Background — Venous thromboembolism (VTE) is a significant cause of morbidity and mortality in surgical patients. Thoracic surgery patients are at increased risk due to inherent technical and disease-specific factors. Other surgical specialties have adopted post-discharge extended VTE prophylaxis; however, evidence is scarce in thoracic surgery. This study aims to identify VTE risk factors and associated mortality among surgical lung cancer patients.
Methods — Using administrative databases, all patients in the province of Ontario undergoing lung cancer surgery from 2007 to 2017 were identified. Logistic regression identified VTE risk factors at 90-days and one-year postoperatively. A flexible parametric survival analysis compared mortality and survival up to 5 years after surgery between patients with and without VTE.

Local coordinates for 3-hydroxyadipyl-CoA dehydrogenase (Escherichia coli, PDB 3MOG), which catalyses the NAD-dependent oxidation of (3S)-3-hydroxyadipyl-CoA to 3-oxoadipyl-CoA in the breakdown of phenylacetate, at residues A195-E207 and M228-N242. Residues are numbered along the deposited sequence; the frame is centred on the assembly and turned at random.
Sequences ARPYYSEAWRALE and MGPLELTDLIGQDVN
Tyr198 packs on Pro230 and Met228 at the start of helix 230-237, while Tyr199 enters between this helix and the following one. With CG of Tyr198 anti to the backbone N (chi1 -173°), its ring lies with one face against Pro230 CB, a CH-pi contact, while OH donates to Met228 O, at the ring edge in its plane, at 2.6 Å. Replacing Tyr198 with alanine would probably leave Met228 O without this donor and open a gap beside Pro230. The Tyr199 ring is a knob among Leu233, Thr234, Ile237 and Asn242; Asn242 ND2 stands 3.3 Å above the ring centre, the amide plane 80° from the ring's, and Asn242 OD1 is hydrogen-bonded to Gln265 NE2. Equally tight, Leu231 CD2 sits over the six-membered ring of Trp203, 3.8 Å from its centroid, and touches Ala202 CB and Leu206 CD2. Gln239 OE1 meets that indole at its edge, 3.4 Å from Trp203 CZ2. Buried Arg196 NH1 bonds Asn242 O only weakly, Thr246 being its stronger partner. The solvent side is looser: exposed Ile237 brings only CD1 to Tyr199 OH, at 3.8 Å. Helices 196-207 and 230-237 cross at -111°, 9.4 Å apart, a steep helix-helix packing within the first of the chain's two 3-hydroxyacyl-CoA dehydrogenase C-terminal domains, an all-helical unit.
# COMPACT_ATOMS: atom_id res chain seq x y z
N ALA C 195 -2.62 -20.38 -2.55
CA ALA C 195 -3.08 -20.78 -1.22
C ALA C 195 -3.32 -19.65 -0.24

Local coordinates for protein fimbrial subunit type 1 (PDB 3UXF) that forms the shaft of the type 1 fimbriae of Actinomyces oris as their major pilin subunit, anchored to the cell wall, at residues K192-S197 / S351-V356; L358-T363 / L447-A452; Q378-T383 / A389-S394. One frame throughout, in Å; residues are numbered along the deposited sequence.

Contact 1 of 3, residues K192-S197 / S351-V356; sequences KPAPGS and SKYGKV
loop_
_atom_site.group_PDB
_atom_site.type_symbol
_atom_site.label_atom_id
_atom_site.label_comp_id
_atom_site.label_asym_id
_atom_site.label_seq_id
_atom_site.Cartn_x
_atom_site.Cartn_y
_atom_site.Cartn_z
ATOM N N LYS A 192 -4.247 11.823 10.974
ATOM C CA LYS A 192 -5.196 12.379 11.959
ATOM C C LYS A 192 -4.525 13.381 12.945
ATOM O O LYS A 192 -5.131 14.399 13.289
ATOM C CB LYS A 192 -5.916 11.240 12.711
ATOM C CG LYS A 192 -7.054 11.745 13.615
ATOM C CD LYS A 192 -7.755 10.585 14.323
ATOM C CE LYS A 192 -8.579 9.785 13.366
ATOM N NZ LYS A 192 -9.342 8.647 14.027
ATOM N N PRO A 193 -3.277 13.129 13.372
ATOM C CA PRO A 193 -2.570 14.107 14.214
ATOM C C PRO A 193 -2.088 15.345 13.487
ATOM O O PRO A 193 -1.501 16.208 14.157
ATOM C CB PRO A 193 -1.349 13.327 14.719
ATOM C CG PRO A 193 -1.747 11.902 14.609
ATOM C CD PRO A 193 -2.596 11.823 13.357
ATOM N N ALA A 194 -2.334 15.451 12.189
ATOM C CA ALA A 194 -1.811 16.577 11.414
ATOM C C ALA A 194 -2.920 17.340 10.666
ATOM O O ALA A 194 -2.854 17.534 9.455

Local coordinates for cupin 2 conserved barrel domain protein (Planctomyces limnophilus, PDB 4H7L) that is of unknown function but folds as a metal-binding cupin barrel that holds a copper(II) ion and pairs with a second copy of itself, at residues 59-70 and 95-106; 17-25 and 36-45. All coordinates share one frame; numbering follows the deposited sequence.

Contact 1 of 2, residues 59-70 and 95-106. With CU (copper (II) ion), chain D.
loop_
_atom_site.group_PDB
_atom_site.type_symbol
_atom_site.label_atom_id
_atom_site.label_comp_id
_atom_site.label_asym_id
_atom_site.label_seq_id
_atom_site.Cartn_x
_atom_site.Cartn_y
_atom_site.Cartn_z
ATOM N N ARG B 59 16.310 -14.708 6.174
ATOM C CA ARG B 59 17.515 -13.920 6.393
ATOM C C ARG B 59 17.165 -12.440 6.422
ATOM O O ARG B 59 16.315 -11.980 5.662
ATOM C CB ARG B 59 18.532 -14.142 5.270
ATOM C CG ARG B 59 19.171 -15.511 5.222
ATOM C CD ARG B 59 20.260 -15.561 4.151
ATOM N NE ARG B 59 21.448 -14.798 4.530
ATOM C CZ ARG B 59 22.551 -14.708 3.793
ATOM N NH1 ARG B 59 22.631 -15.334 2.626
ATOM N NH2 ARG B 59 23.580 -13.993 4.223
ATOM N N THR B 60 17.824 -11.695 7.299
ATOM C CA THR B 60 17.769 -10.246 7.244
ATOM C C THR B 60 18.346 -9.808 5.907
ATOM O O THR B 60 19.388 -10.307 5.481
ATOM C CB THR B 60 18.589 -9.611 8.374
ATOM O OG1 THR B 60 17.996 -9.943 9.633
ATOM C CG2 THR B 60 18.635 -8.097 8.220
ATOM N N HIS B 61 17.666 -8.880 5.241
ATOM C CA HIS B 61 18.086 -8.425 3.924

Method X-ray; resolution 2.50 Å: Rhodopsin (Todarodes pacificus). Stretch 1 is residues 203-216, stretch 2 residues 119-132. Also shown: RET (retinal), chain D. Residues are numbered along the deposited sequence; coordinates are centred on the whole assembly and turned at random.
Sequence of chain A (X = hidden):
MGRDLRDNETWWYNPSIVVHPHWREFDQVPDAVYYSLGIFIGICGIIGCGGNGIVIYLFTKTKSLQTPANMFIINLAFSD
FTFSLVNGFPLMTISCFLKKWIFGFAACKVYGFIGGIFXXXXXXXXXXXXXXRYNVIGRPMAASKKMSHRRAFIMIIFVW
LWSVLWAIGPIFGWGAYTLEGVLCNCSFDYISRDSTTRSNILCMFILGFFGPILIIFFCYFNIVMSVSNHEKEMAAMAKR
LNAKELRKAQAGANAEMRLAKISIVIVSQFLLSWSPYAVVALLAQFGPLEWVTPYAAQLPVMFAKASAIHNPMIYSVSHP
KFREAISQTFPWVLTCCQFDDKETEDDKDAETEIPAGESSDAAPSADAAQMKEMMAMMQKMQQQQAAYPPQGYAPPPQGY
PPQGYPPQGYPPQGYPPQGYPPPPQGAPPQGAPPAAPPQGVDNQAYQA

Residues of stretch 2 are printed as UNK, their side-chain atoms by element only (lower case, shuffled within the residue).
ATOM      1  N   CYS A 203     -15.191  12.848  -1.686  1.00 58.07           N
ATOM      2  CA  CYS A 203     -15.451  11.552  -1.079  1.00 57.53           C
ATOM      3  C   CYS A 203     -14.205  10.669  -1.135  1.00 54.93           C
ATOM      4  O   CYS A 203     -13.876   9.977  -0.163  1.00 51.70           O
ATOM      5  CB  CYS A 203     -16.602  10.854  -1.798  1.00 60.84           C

Results — Of 65,513 patients diagnosed with lung cancer, 12,626 (19.3%) underwent surgery. VTE incidence at 90-days and 1-year postoperatively was 1.3% and 2.7%, respectively. Open and more extensive resections carried an increased VTE-risk, with pneumonectomy conferring the highest risk (OR = 2.36; p<0.001). Stage III and IV disease carried a 3.19 and 4.97-times higher risk of VTE, respectively, compared to stage I (p<0.001). The hazard ratio for mortality at one year for patients with a VTE was 2.01 (p<0.001). Patients suffering a VTE had reduced 5-year survival.
Conclusions — Patients undergoing pneumonectomy and those with advanced stage have an increased VTE-risk. Patients suffering a thrombotic complication have an increased risk of mortality, and decreased 5-year survival. Accordingly, strategies to reduce VTE risk should be considered in patients undergoing high risk operations to reduce the mortality of VTEs.